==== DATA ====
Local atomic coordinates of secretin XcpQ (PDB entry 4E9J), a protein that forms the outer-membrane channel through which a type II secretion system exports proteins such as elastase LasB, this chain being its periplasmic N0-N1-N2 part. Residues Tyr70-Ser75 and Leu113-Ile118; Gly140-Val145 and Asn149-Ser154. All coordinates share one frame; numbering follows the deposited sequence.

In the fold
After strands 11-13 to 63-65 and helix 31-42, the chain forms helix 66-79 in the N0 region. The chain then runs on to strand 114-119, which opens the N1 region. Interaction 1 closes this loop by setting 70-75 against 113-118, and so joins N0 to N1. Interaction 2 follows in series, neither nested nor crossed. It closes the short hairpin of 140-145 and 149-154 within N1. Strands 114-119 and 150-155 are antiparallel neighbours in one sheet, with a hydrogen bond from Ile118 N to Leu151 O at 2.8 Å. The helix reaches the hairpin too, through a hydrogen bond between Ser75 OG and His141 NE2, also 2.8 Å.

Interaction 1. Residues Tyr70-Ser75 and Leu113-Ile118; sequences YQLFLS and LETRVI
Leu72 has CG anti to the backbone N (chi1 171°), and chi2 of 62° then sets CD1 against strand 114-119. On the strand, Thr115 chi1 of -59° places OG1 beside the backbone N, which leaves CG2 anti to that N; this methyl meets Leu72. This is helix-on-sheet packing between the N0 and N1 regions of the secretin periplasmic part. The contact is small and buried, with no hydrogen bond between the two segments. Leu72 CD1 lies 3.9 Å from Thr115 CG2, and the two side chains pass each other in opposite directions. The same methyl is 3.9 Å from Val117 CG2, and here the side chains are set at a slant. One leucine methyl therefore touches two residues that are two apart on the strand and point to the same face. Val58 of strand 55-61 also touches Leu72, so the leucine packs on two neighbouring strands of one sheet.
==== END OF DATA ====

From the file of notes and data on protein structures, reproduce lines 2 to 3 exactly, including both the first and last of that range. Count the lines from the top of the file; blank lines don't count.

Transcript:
In the fold
After strands 11-13 to 63-65 and helix 31-42, the chain forms helix 66-79 in the N0 region. The chain then runs on to strand 114-119, which opens the N1 region. Interaction 1 closes this loop by setting 70-75 against 113-118, and so joins N0 to N1. Interaction 2 follows in series, neither nested nor crossed. It closes the short hairpin of 140-145 and 149-154 within N1. Strands 114-119 and 150-155 are antiparallel neighbours in one sheet, with a hydrogen bond from Ile118 N to Leu151 O at 2.8 Å. The helix reaches the hairpin too, through a hydrogen bond between Ser75 OG and His141 NE2, also 2.8 Å.